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Tim Eby Replaced As St. Louis Public Radio GM After Allegations Of Racism At The Station

Tim Eby, the former general manager at St. Louis Public Radio, has been removed from his post after allegations of a “legacy of structural racism” at the station came to light. Tom Livingston replaces him as interim general manager effective Thursday.
File photo / David Kovaluk
St. Louis Public Radio
Tim Eby has been removed as general manager of St. Louis Public Radio after allegations of a “legacy of structural racism” at the station came to light. Tom Livingston is now interim general manager of the station.

Updated at 7:02 p.m. Sept. 25 with information regarding Tim Eby's continued role at the station and comments from UMSL Chancellor Kristin Sobolik

Tim Eby, general manager at St. Louis Public Radio, was removed from his post Thursday after coming under fire alongside other station leaders over allegations of a “legacy of structural racism” at the station.

Tom Livingston, a two-time former vice chairman of the National Public Radio Board of Directors and chief executive officer of Livingston Associates, is now the station's interim general manager.

Eby will continue to work in a six-month consultancy role at the station in order to provide continuity and transition on pending matters, projects and operations, according to a Friday afternoon press release. Details of Eby’s severance or termination package were not released.

“Now is a time to look forward and [to] best align the work of the station with the needs of our community as well as the academic, research, service and outreach mission of the university,” University of Missouri-St. Louis Chancellor Kristin Sobolik said in the release.

The announcement regarding Livingston's temporary appointment was made to St. Louis Public Radio staff in a Thursday morning email from Paul Herring, UMSL vice chancellor of advancement. “Tom will begin meeting with station leaders, teams and staff members this week to listen, engage and build a foundation to move forward together,” Herring wrote.

In an Aug. 7 public statement, a group of the station’s reporters and producers, all people of color, detailed racist incidents they have experienced at the station. Eby was described by the group as someone who could “make necessary changes to policies and practices” in order to “transform the station into a diverse, inclusive, and equitable place to work.” But, the journalists allege, he chose to maintain “white supremacy at the station by remaining complacent with the status quo.”

Despite St. Louis Public Radio having received a $450,000 grant in 2017 from the Corporation of Public Broadcasting (to be shared with three other public radio stations), with the goal of diversifying the newsroom, the employees said little changed. The group said the station’s newsroom had been composed solely of white journalists until 2013.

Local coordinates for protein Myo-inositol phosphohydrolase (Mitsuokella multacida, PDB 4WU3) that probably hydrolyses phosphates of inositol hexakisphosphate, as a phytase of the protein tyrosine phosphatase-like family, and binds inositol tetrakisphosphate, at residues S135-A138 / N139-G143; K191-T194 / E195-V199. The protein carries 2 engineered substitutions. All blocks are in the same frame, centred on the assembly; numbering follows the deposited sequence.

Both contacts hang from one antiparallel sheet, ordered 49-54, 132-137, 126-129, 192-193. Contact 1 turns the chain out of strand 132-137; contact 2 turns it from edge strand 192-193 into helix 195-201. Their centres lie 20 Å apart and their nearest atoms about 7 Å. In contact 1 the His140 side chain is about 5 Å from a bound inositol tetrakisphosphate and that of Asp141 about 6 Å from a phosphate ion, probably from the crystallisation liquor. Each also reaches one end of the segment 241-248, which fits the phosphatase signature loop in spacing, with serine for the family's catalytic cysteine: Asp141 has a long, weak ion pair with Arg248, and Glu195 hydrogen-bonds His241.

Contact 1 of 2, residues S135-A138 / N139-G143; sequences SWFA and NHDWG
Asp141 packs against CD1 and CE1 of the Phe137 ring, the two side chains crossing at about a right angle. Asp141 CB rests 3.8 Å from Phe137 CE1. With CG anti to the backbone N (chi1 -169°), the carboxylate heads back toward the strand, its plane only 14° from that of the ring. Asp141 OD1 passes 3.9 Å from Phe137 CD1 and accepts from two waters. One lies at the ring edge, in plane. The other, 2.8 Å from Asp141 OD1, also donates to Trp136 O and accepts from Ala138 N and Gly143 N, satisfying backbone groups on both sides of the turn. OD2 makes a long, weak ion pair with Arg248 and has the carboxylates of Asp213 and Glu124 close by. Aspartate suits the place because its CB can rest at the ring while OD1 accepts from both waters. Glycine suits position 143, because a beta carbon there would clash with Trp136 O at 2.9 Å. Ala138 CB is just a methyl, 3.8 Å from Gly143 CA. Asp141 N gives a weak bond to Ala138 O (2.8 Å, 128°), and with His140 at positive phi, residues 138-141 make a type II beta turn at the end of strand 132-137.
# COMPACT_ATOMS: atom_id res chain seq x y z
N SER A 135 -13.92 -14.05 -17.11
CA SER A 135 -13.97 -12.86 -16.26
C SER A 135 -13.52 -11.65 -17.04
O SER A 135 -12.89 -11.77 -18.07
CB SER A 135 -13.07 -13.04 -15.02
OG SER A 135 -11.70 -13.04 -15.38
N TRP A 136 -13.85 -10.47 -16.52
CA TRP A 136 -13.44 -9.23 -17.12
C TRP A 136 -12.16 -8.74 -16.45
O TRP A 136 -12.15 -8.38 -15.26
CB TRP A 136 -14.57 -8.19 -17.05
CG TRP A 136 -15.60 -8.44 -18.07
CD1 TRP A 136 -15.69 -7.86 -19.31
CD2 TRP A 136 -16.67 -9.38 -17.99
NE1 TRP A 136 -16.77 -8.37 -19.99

In response, UMSL administration hired the St. Louis-based law firm Tueth Keeney to evaluate diversity, equity and inclusion practices at the station; the university holds the station's licenses. After expressing concerns about the law firm and the investigative process, a group of 21 St. Louis Public Radio employees sent a letter to university leadership saying they have no confidence in the firm’s external investigation.

Their objections were based, in part, on the firm’s “failure to acknowledge and rectify” an incident in which an employee who requested a witness during an investigative interview was denied. Staff members reportedly have also not been offered the right to legal representation, witnesses or mediators.

In addition, the group said there was no guarantee from the university that employees wouldn’t face retaliation for material disclosed during the investigation and noted that there was “unclear and inconsistent” messaging about the extent station leaders and staff are required to participate in the investigation.

When asked about the change in leadership, UMSL spokesman Bob Samples said it “represents the first step toward resetting the direction and operation of the station to more closely align to the mission and values of the university.”

Eby became the manager at St. Louis Public Radio in January 2009. He was previously the station manager at WOSU at The Ohio State University and station manager at WVPE in South Bend, Ind., where he worked for more than 21 years.

No other St. Louis Public Radio employees have been replaced since the allegations against the station were brought forward. The external investigation by Tueth Keeney is ongoing.

Livingston and Sobolik will work together in a national search for the next general manager at St. Louis Public Radio, according to the Friday release.

Brian Munoz is a freelance journalist in southern Illinois.

Editor's note: This story was reported by freelance reporter Brian Munoz and edited by Ellen Sweets, who are working independently, without oversight from station managers or editors. Newsroom editors hired them to cover the story of Tim Eby's departure from St. Louis Public Radio and the allegations of systemic racism at the station.